Dinner with Glenn Beck


On August 28th, in Washington DC Glenn Beck held a rally in DC.    At that rally, he stood at the steps of the Lincoln Memorial, and gave a speech to anywhere between 300,000 and 600,000 like minded individuals.    In a passion that is both commendable and rare, he called those gathered to recognize the true problem and issue with this country;  a collective divergence from Faith and honor, in our own lives and in the lives of our leaders.   

For those of you who have had the opportunity to listen to or watch his speech from the steps of the monument on that Saturday, you witnessed a clarion call for a new and different society:  a society built upon God…or at least Glenn Beck’s God.

I will not hide the fact, that I am not a huge fan of Glenn Beck.    When I see him, I often see a level of stubbornness and arrogance that is at times unsettling, even from one who is known to be as stubborn as they come.    In the case of Glenn Beck, I perceive an all too often refusal to see the world and this country as anything but black and white.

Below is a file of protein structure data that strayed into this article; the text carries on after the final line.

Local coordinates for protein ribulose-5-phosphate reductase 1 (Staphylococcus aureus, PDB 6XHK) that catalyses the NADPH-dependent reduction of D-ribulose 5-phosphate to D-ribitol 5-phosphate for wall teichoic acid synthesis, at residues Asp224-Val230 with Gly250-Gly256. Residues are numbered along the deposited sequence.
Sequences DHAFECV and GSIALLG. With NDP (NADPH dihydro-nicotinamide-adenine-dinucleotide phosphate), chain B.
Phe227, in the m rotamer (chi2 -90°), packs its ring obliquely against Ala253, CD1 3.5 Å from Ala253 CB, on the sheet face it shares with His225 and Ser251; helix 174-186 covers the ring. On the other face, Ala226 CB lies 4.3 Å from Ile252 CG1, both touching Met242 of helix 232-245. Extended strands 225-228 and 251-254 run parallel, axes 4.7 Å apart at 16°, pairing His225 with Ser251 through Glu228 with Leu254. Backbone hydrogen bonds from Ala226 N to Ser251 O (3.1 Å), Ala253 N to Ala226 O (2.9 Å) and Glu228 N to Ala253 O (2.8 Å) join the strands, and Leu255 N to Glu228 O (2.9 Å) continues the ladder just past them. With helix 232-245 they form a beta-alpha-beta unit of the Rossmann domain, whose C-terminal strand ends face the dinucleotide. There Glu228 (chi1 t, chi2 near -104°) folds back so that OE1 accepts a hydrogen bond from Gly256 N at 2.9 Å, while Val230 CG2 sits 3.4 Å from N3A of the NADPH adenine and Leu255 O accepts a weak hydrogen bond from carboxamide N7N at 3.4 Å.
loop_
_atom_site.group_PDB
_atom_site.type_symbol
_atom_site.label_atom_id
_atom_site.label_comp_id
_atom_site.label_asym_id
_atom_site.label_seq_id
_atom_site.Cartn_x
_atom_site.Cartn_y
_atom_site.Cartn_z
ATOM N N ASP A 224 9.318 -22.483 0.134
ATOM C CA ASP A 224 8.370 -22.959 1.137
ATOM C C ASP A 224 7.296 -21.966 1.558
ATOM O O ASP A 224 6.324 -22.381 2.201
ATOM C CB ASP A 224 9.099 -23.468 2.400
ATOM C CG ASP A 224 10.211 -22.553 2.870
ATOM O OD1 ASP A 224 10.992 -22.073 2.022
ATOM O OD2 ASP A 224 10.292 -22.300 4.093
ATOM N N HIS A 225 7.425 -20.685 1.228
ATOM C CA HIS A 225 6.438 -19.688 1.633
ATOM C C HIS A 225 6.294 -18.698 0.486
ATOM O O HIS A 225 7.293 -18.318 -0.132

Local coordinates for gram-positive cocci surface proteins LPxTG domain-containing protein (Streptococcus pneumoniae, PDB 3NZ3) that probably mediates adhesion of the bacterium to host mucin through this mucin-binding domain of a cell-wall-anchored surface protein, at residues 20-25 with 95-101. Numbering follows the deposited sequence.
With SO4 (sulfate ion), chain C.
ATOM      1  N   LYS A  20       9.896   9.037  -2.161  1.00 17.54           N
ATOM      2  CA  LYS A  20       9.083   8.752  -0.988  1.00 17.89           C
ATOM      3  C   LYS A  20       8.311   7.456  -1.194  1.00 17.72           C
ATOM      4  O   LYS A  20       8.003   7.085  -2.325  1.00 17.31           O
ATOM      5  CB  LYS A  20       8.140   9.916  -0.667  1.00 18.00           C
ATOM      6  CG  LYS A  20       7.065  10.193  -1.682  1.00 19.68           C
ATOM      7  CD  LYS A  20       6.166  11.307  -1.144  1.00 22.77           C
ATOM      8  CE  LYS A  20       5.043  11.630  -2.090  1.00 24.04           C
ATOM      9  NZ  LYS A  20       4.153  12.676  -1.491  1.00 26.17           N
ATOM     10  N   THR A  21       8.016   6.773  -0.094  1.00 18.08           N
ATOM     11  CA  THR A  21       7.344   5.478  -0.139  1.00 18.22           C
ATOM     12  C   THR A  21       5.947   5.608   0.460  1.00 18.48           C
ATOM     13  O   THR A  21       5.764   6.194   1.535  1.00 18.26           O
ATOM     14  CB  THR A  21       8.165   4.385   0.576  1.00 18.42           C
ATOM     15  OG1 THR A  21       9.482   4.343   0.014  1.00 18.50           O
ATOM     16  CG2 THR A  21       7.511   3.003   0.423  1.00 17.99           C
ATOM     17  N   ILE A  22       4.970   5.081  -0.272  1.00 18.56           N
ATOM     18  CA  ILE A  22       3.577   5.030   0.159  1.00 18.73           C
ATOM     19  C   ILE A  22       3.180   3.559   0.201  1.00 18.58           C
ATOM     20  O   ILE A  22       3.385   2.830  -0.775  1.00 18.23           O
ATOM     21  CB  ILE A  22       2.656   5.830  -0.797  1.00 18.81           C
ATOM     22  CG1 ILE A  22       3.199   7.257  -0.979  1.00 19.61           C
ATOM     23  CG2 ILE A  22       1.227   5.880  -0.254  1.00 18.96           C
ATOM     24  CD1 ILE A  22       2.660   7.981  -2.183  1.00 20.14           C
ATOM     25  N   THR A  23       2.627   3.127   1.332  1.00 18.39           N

A huge portion of my personal faith journey has been spent in the reconciliation of the grays around me.  As a result of that time spent, I find those who refuse to acknowledge their presence unsettling.   These things that I see in Glenn Beck’s character are the very things I have worked hard to overcome in my own.  Maybe that is part of my dislike for him;  I have spent a good deal of time cautious of looking at things as black and white, and he seems to refuse to see anything but.

But having said that,  I feel that there is a need to clarify two things.   First, I respect both his right to have an opinion, and the passion by which he works to convince others.  You must respect both.